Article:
Similarly, you can get away without buying a faction rule book at first. These books are great as a single source of both gameplay and narrative information, as well as painting guides, but the same gameplay information is also provided for free on the unit cards that are included with every miniature, as well most of it on the Forces website. The main reason to buy a faction book is to get a general look at everything a faction can do without having to flip through cards and web pages. Once you’re ready to expand your little force, then it’s time to consider buying one of these.
On the other hand, you are going to need to pick up a few things before you can dive in. You’ll need the obvious wargaming tools (measuring tape, dice), you’re also going to need tokens and templates. Cardboard tokens are provided inside the box lid of the Complete Starter Set, but eventually you’ll need something sturdier. Similarly, find yourself an artillery template. Artillery use a square template which shows both ‘artillery’ or ‘salvo’ sizes and these lads are big. They’re available in either cardboard or plastic and having one available is going to make play much simpler.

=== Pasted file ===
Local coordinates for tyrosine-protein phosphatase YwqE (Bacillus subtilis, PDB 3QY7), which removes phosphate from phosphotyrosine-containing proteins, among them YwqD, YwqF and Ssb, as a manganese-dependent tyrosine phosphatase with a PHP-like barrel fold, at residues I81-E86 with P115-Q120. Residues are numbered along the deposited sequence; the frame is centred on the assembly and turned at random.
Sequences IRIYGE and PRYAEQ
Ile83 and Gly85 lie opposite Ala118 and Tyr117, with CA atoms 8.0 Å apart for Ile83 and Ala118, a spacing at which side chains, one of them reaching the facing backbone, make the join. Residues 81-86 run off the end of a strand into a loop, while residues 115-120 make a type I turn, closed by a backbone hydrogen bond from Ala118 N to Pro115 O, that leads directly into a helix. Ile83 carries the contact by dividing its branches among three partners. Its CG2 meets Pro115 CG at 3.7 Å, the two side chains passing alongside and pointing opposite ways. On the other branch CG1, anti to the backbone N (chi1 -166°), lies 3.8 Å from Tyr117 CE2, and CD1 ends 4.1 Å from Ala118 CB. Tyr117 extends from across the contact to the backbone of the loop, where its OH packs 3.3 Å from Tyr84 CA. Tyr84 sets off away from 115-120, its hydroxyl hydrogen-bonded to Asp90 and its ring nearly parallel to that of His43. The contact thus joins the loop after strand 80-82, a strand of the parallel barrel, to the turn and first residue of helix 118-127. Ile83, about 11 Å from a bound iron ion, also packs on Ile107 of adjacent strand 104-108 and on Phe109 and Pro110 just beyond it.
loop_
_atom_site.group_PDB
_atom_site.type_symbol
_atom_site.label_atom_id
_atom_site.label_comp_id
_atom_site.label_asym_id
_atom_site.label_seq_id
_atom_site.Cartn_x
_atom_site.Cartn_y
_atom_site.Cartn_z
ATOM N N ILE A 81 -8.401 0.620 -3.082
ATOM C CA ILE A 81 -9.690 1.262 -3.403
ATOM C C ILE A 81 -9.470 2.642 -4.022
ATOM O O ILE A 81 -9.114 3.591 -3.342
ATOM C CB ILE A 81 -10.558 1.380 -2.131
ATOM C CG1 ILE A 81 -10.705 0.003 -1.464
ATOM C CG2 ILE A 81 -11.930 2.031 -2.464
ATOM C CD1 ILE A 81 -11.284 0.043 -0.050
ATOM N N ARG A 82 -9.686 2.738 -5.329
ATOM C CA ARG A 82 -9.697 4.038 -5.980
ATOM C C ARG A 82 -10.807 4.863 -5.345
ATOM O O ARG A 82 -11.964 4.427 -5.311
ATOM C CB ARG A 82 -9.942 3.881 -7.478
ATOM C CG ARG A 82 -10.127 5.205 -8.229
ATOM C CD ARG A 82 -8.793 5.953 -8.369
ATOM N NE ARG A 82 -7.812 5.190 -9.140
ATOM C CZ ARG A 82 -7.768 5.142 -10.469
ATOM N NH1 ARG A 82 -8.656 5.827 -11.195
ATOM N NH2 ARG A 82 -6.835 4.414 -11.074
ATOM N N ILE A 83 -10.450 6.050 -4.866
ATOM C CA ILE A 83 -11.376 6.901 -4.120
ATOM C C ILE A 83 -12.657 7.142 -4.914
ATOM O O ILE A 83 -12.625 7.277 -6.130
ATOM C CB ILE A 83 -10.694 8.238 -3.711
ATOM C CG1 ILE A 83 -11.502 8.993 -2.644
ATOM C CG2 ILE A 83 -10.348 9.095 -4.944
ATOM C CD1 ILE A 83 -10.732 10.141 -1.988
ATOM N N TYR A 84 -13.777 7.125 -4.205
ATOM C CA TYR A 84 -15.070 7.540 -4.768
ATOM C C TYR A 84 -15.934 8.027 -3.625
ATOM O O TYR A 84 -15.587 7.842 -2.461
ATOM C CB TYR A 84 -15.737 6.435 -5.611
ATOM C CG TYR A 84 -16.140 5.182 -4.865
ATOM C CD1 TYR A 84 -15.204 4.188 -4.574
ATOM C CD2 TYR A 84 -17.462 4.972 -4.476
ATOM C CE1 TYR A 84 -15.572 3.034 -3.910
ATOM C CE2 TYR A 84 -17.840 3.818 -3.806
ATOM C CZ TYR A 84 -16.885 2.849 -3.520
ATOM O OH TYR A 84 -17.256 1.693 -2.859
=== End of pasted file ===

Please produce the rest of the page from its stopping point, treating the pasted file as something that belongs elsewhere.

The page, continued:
The many faces of war
World War III is a big war in a big game, and you’ve got oh so many factions to choose from. On top of the Soviet and American units in the Starter Set, nine books provide the rules, formation structures and narrative for one or more of the factions. Here’s a quick rundown!
- The American book covers the largest selection of hardware in the game, ranging from the heaviest (and most expensive) tanks to Army and Marine Corps infantry, flyers and artillery. These guys are your Astartes; better than average but not necessarily the best in class, and with a hefty price tag to match.